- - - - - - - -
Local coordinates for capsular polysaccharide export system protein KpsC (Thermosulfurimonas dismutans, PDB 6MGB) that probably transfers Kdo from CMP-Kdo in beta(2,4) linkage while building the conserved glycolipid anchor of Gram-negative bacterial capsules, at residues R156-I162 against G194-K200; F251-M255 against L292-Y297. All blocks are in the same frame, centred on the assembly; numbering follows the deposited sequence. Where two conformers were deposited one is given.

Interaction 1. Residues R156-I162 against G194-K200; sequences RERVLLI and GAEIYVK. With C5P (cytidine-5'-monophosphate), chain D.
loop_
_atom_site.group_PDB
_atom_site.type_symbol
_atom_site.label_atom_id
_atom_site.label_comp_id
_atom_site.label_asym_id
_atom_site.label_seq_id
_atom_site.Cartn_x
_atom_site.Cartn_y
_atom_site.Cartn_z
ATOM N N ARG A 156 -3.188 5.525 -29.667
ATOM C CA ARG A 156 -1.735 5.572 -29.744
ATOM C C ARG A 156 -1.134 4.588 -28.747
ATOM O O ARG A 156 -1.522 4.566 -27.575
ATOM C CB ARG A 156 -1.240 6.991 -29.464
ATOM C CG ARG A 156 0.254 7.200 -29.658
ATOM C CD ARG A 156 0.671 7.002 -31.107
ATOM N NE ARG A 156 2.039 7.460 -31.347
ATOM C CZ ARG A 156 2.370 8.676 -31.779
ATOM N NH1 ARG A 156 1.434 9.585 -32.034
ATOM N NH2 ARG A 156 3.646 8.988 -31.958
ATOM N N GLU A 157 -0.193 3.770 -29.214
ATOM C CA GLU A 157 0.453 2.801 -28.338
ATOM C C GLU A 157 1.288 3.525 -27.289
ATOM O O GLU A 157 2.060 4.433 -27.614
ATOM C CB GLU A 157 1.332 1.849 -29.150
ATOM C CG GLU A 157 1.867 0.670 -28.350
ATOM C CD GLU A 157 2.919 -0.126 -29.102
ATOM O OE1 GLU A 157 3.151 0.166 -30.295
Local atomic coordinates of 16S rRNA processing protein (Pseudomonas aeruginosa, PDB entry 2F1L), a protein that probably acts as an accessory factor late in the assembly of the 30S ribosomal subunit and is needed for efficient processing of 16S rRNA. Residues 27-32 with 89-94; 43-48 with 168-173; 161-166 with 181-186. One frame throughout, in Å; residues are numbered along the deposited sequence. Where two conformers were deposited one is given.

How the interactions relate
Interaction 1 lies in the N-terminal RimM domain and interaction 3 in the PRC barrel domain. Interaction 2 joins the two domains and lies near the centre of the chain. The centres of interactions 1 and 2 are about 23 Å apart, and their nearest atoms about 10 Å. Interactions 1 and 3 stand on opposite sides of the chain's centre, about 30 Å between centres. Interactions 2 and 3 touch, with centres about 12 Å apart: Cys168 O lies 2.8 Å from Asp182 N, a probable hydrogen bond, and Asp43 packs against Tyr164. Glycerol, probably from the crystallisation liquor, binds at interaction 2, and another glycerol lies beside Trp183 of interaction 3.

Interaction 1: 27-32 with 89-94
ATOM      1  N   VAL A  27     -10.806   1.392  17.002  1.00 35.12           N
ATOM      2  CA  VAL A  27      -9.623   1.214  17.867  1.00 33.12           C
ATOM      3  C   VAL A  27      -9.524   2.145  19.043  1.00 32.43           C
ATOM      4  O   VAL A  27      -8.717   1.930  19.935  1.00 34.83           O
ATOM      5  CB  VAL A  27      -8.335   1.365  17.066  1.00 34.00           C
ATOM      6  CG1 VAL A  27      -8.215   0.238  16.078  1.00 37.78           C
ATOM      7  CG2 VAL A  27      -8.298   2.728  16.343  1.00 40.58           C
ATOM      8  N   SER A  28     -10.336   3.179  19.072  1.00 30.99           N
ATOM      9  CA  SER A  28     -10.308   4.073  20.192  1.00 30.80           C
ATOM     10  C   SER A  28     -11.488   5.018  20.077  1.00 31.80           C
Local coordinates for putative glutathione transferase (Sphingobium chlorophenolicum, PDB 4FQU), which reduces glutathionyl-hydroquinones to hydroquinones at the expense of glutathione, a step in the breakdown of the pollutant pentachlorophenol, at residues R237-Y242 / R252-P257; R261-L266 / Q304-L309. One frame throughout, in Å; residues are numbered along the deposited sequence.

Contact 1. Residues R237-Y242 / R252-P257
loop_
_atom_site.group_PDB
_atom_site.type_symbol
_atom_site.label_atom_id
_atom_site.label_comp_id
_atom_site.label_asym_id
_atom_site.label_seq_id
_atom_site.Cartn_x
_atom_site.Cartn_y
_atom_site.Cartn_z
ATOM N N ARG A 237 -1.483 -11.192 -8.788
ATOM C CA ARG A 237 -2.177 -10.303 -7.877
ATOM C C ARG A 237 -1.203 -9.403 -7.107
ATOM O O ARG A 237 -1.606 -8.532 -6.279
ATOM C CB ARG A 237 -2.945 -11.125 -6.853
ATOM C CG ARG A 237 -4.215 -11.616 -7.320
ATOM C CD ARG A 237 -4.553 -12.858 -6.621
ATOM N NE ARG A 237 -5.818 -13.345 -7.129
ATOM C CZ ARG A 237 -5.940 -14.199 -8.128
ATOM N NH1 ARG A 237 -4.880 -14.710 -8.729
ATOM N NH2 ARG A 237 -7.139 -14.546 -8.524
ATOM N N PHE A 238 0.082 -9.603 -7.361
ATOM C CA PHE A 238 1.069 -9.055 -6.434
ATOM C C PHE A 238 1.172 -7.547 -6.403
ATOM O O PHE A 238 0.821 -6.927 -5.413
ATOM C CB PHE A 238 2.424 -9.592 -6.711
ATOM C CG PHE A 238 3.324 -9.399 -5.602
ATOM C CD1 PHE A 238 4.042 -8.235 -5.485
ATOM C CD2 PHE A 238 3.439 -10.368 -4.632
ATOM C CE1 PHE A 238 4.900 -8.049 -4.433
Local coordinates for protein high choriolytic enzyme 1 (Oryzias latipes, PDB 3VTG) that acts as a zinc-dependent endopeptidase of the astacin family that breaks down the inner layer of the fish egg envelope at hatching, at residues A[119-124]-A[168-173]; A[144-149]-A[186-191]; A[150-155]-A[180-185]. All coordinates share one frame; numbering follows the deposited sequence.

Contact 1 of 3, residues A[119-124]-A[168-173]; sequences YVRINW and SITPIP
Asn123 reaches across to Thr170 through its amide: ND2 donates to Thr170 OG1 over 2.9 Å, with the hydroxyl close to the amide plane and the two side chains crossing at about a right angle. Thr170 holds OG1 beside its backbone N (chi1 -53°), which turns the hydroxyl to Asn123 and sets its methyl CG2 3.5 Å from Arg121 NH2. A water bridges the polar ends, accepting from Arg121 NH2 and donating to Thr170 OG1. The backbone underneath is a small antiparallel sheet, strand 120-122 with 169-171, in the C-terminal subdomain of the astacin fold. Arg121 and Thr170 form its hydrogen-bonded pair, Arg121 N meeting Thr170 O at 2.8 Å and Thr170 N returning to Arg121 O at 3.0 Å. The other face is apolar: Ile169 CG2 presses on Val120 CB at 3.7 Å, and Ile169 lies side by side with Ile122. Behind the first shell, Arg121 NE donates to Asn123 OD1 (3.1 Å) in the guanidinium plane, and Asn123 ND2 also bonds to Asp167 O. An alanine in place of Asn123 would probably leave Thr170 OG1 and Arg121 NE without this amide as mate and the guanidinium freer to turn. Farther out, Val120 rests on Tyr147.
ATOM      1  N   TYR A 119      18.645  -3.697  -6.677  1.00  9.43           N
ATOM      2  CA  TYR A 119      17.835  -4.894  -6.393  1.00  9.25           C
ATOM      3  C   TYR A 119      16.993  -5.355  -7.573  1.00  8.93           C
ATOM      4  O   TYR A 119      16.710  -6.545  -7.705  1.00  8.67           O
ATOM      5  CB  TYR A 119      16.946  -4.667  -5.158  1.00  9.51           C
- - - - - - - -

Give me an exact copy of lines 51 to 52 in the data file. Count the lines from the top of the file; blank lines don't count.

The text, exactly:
_atom_site.label_atom_id
_atom_site.label_comp_id